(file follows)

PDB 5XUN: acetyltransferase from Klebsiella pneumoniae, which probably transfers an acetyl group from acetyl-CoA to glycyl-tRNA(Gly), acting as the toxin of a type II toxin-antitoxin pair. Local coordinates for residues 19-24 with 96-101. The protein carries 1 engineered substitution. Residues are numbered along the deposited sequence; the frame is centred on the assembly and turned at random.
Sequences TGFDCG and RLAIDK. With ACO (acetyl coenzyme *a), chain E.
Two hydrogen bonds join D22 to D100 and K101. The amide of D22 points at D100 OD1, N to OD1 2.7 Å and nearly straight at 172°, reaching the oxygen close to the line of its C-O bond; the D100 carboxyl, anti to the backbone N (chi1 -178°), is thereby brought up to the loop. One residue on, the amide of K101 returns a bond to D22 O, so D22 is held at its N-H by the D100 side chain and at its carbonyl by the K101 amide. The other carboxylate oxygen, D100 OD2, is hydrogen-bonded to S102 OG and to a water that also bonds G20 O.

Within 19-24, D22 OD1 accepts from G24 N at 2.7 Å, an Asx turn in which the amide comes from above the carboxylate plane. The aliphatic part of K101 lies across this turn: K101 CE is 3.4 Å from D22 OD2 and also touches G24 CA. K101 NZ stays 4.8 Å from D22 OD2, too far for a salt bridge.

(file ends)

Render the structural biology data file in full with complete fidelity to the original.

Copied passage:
PDB 5XUN: acetyltransferase from Klebsiella pneumoniae, which probably transfers an acetyl group from acetyl-CoA to glycyl-tRNA(Gly), acting as the toxin of a type II toxin-antitoxin pair. Local coordinates for residues 19-24 with 96-101. The protein carries 1 engineered substitution. Residues are numbered along the deposited sequence; the frame is centred on the assembly and turned at random.
Sequences TGFDCG and RLAIDK. With ACO (acetyl coenzyme *a), chain E.
Two hydrogen bonds join D22 to D100 and K101. The amide of D22 points at D100 OD1, N to OD1 2.7 Å and nearly straight at 172°, reaching the oxygen close to the line of its C-O bond; the D100 carboxyl, anti to the backbone N (chi1 -178°), is thereby brought up to the loop. One residue on, the amide of K101 returns a bond to D22 O, so D22 is held at its N-H by the D100 side chain and at its carbonyl by the K101 amide. The other carboxylate oxygen, D100 OD2, is hydrogen-bonded to S102 OG and to a water that also bonds G20 O.

Within 19-24, D22 OD1 accepts from G24 N at 2.7 Å, an Asx turn in which the amide comes from above the carboxylate plane. The aliphatic part of K101 lies across this turn: K101 CE is 3.4 Å from D22 OD2 and also touches G24 CA. K101 NZ stays 4.8 Å from D22 OD2, too far for a salt bridge.